[I'm in the process of reviewing a new solo album by one of the guys in Brian Wilson's touring band, which I plan to have up later today. But by way of a lead in, I thought I'd rejigger a passionate defense of the Beach Boys I originally wrote for the comments section back on 1/31/06. The essay was occasioned by NYMary's surprise that I rated the Beach Boys as high as I did in the American 60s pantheon; she didn't agree, obviously, and I don't know if the following screed caused her to alter her opinion. In any case, I stand by the assessment.
I must confess I find it a little odd to be writing this -- the Beach Boys music is pretty much my lingua franca, and the idea that they need defending feels weird to me given how much I love them (although I understand your skepticism, at least in the abstract. After all, Mike Love sucks).
In any event, here's why I think they deserve respect from
mere mortals like you and me.
TEN REASONS THE BEACH BOYS ARE SELF-EVIDENTLY ONE OF THE MOST IMPORTANT
AMERICAN BANDS OF THE SIXTIES.
IF NOT THE MOST IMPORTANT.
1. They invented an instantly recognizable sound of their own,
one that practically defines a genre. Very few rock artists can make that claim. (Chuck Berry with "Johnny B Goode", The Byrds with "Tambourine Man," the Ramones, and maybe U2). That alone should guarantee the Beach Boys immortality.
2. What Raymond Chandler did for California in prose the Beach Boys did in music. They reflected a place and a time and made a kind of poetry out of it. They were not fake.
3. Five part harmonies, astoundingly gorgeous. And Brian's conception -- mating progressive jazz voicings a la the Four Freshman with classic doo-wop -- was totally unique. Here's a 1965 live clip that proves the point -- and if this a capella version of the Freshman's "Their Hearts Were Full of Spring"doesn't put a lump in your throat, you need to check your meds.
4. From their inception in the early 60s, they were pretty much the only self-contained rock band in America. Wrote all their own songs, produced their own records. Who else was doing that?
5. Kick-ass live act. If you doubt it, listen to "Beach Boys Concert," get a video of their closed-circuit show from '64, or find "The TAMI Show" video, in which -- performing on the same bill with the Stones, James Brown and most of the Motown acts, they tear the audience to shreds. Carl Wilson was a killer surf guitarist, and the rhythm section was as good as anybody in rock at the time.
Here's their British TV debut on Top of the Pops -- from 1964, totally live versions of "I Get Around" and "When I Grow Up."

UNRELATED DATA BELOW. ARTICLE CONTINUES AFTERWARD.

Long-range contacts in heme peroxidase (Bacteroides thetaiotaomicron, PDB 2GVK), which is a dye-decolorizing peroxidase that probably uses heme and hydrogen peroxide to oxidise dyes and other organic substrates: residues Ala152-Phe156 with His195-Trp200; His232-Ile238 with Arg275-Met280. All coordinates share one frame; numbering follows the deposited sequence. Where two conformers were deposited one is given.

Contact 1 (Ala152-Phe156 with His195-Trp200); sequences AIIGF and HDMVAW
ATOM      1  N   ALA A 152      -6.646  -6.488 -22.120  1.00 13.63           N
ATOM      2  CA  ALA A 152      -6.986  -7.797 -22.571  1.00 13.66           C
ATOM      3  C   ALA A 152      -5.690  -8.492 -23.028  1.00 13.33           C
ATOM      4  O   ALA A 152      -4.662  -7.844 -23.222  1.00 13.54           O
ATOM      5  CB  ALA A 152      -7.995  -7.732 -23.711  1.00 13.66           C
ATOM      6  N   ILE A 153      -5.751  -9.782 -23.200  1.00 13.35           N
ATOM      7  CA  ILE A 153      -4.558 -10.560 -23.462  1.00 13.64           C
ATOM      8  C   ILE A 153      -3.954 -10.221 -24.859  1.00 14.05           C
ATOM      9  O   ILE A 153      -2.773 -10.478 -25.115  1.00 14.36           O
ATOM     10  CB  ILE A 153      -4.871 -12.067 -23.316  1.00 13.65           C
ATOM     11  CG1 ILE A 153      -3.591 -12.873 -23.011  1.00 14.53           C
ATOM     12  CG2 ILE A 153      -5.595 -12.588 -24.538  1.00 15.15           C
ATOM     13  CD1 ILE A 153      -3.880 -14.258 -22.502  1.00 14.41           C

6. Contrary to myth, they were not white bread at all. Carl and Dennis Wilson were as soulful singers in the r&b sense as anybody else working in the mid-Sixties. And that includes Stevie Winwood or Felix Cavliere.
7. The car and surf songs are actually quite brilliant. Who else ever conceived of writing love songs to a carburetor? And has any rock song ever conveyed as much sheer teenage elan as "Fun Fun Fun" or "I Get Around"?
8. Brian's best songs from the early period anticipate the confessional singer/songwriter LA genre. "Don't Worry Baby" may be as nakedly emotional and self-revealing as anything Joni Mitchell ever wrote. Ditto "Warmth of the Sun" or "In My Room" or "When I Grow Up."
9. The albums that preceed the sainted "Pet Sounds" and "Smile" are masterpeices. "The Beach Boys Today," Brian's first real studio concept album, is masterly; "When I Grow Up" isn't even the best song on it (try "Don't Hurt My Little Sister" or the astounding Sinatra goes r&b of "The Back of My Mind" sung by Dennis). It's every bit as good as "Rubber Soul." in terms of consistency and melodic invention. The follow-up --"Summer Days and Summer Nights," of which "California Girls" is simply the icing on the cake, is even better -- it's every bit Brian's "Revolver." He never used the studio more impressively than "Let Him Run Wild" or emulated the Beatles with the riffy brilliance of "Girl Don't Tell Me."
10. The album that follows the sainted "Pet Sounds" and
"Smile" is another masterpiece. "Wild Honey" is one of the handful of great white r&b albums of the period, and if you doubt it check out the title song or Carl's gorgeous reading of Stevie Wonder's "I Was Made to Love Her." And in it's back to basics way, it's very much of a piece with the Beatles "White Album."
I could go on about the Beach Boys early 70s output -- you could make a fabulous comp album with songs like "Marcella" (one of their best ever rockers), "This Whole World" (Brian's canniest pocket symphony), "All I Wanna Do"(the most glorious use of reverb in history), "Bluebirds Over the Mountain" (progressive rockabilly, if you can believe it), "Do It Again" and any number of others up through "Trader" on HOLLAND.
The decline after that was appalling, to be sure, but you get my point....the Beach Boys have a huge body of really transcendent work, and Brian wasn't the only big talent in the
Have I mentioned that Mike Love sucks?
NYM replies: I have actually reconsidered my position in light of steve's arguments. I expect my attitude was based on limited knowledge and access, plus coming up in the later, crazy Brian days. But I've listened more carefully now, and I see what steve sees. Also, the fact that he did the Barenaked Ladies' "Brian Wilson" in concert tickles me no end and speaks to a healthy self-image nad sense of humor.